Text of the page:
Blu-ray Review: Mr. Majestyk | Under the Radar Magazine Under the Radar | Music Blog for the Indie Music Magazine
Monday, June 24th, 2024  

Mr. Majestyk

Studio: Kino Lorber Studio Classics

Jan 13, 2022 Web Exclusive Bookmark and Share

If only they’d just let the man pick his melons!

Charles Bronson plays Vince Majestyk, a no-nonsense Vietnam vet who’s settled down on a Colorado watermelon farm. All the man wants to do is pick his melons in peace, but can they let him? No. Some racist chucklehead trespasses onto his acreage with a truckload of winos, makes a few insensitive comments about Majestyk’s migrant workforce, and tries to extort him into overpaying for his own drunken, inexperienced crew. When this fool tries to intimidate Majestyk with a shotgun, our tough-guy watermelon farmer disarms him and smashes the dude in the nuts with his own gun.

The man presses charges, and because Majestyk has a record—he did time for smashing a guy’s jaw in a bar brawl—he’s going to be held until trial, making it hard for him to pick his beloved melon crop. While being transported to jail, his prison bus is ambushed by mob gunmen who are out to spring made man Frank Renda (The Godfather’s Al Lettieri). Majestyk seizes an opportunity, and takes Renda as a hostage that he hopes he’ll be able to hand off to police in exchange for some quality melon-pickin’ time. This doesn’t quite work out as planned—and Majestyk makes an enemy of the mafia’s most dangerous hitman.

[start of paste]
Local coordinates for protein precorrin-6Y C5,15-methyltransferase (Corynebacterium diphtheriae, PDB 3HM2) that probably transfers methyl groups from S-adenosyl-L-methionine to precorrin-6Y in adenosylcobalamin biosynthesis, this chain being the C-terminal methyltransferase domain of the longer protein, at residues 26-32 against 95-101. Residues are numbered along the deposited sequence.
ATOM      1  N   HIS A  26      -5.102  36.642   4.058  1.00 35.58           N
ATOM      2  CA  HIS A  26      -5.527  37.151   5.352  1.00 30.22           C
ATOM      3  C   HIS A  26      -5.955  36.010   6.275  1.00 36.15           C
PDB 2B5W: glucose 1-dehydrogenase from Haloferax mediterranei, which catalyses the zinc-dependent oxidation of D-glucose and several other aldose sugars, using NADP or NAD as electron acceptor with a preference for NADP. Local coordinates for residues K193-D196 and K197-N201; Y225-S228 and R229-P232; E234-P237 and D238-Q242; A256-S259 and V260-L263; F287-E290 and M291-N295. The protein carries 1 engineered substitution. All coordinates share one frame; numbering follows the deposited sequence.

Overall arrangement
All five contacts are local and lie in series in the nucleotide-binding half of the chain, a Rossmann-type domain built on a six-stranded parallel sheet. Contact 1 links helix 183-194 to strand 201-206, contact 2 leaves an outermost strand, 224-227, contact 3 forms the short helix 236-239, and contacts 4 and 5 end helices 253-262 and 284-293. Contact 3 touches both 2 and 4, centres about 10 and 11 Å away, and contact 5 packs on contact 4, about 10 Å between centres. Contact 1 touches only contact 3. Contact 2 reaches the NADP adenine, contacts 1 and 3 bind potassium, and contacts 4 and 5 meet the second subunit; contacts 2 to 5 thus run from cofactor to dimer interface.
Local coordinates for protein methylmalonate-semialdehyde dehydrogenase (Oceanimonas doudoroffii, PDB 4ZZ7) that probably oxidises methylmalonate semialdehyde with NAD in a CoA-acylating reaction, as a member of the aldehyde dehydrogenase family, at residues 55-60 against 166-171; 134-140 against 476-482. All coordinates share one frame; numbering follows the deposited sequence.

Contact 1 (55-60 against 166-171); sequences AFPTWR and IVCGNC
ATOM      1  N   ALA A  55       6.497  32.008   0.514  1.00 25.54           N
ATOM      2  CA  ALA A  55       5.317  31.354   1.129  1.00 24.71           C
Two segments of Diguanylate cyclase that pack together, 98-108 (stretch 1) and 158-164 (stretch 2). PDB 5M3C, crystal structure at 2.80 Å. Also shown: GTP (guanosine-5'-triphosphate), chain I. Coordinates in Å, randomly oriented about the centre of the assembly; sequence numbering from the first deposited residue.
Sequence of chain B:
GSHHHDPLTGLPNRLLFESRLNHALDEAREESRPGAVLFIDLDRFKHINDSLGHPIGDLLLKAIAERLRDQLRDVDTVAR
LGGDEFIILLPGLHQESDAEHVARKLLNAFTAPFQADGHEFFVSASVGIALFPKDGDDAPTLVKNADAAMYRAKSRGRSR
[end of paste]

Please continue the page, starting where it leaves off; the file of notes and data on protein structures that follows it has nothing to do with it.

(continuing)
That’s the setup for Richard Fleischer’s 1974 film, Mr. Majestyk. Once you get past the melon fixation, it’s one of Bronson’s best—and a ridiculously entertaining slice of ‘70s action cinema. Elmore Leonard provided an original script—which he later novelized himself, naturally—with a lead character that really plays into Bronson’s low-key intimidation factor. Bronson never had to act menacing to seem menacing—he was aware of this quality, and would talk about people always clearing a path for him on the sidewalk, even as a youth, even when he considered himself a quiet and non-threatening individual. Bronson plays Majestyk as a guy who takes his licks, and keeps an impossibly cool head even as his life is being threatened. You know the moment’s coming when he’ll have been pushed too far. His adversaries have no idea who they’ve been messing with.

Mr. Majestyk boasts a great cast that, beyond Bronson and Lettieri, includes Paul Koslo as the initial shit-stirrer, Lee Purcell as Renda’s foxy moll, and Linda Cristal as Bronson’s fearless love interest. It’s highlighted by a few incredible, tense action scenes—including a mid-day shootout between police and mob gunmen, and an insane car chase which involves Bronson bouncing around in the back of a Ford pickup while his girlfriend off-roads through the Colorado desert.

Kino Lorber’s new release of Mr. Majestyk features a brand new 2K master, which looks excellent, as well as a new audio commentary from top Bronson expert Paul Talbot. There are also TV spots, a trailer, and new, on-camera interviews with Lee Purcell and cameraman Richard H. Kline. It lives up to the “special edition” billing, and if you’re looking at any of KLSC’s recent Bronson reissues—this would be the best one to start with.



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